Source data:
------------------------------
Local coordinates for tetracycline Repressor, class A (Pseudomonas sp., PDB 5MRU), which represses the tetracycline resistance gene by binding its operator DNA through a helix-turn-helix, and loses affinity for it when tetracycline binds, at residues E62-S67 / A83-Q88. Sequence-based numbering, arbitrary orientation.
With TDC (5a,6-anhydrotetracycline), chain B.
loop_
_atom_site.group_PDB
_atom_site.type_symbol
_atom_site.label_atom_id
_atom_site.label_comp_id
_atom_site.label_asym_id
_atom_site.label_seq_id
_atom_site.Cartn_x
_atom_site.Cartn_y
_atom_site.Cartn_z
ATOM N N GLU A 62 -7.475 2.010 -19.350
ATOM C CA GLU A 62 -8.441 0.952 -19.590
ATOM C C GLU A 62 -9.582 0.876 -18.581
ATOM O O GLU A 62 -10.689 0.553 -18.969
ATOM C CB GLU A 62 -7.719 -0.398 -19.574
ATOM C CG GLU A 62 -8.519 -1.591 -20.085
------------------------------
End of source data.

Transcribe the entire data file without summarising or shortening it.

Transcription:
Local coordinates for tetracycline Repressor, class A (Pseudomonas sp., PDB 5MRU), which represses the tetracycline resistance gene by binding its operator DNA through a helix-turn-helix, and loses affinity for it when tetracycline binds, at residues E62-S67 / A83-Q88. Sequence-based numbering, arbitrary orientation.
With TDC (5a,6-anhydrotetracycline), chain B.
loop_
_atom_site.group_PDB
_atom_site.type_symbol
_atom_site.label_atom_id
_atom_site.label_comp_id
_atom_site.label_asym_id
_atom_site.label_seq_id
_atom_site.Cartn_x
_atom_site.Cartn_y
_atom_site.Cartn_z
ATOM N N GLU A 62 -7.475 2.010 -19.350
ATOM C CA GLU A 62 -8.441 0.952 -19.590
ATOM C C GLU A 62 -9.582 0.876 -18.581
ATOM O O GLU A 62 -10.689 0.553 -18.969
ATOM C CB GLU A 62 -7.719 -0.398 -19.574
ATOM C CG GLU A 62 -8.519 -1.591 -20.085